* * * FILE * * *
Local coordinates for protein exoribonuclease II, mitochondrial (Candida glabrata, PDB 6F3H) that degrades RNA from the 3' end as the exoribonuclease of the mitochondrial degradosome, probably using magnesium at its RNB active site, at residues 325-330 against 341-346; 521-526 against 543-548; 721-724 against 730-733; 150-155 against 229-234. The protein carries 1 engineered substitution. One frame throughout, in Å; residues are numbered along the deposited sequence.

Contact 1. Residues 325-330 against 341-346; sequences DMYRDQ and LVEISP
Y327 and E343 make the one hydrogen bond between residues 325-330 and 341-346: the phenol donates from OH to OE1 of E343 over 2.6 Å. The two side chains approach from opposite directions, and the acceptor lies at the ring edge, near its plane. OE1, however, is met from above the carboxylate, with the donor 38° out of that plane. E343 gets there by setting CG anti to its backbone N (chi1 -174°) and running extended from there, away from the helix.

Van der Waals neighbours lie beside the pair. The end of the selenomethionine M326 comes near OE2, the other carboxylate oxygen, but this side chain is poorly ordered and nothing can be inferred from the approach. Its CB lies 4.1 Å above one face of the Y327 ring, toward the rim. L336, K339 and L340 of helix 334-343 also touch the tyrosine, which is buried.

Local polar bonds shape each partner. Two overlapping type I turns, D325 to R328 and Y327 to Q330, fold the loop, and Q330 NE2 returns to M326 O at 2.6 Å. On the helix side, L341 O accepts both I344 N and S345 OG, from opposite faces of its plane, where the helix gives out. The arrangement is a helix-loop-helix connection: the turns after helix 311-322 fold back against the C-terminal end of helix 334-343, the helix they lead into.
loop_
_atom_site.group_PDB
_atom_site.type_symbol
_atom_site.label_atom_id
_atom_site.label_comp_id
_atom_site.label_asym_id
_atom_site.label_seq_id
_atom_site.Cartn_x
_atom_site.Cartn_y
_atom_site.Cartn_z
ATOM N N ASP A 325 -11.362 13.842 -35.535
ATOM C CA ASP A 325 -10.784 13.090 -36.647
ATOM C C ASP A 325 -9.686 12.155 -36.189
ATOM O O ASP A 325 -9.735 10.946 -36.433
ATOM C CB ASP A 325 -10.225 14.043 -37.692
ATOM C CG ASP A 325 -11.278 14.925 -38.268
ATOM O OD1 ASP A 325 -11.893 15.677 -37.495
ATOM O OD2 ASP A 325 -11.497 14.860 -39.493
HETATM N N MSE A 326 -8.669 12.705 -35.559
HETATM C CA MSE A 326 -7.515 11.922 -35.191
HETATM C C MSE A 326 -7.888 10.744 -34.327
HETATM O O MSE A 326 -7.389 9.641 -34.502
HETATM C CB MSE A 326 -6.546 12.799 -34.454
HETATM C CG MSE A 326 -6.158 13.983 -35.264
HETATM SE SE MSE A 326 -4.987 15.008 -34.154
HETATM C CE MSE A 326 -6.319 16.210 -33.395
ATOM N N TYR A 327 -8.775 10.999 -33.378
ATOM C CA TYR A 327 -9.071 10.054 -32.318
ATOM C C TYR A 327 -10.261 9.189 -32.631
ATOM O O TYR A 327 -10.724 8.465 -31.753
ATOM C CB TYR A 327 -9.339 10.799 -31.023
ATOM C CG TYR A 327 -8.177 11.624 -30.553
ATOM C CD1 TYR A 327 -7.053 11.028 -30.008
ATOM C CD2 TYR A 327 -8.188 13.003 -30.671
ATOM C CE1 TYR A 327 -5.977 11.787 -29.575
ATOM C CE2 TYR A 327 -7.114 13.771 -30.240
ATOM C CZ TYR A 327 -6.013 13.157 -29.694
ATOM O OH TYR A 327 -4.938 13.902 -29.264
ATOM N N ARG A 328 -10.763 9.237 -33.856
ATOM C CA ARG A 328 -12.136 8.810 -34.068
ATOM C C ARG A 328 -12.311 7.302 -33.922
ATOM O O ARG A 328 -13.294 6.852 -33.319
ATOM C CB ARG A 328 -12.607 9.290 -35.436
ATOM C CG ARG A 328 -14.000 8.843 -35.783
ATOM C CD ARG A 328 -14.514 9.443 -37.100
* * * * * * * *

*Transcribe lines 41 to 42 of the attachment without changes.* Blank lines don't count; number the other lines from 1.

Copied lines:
ATOM C CE2 TYR A 327 -7.114 13.771 -30.240
ATOM C CZ TYR A 327 -6.013 13.157 -29.694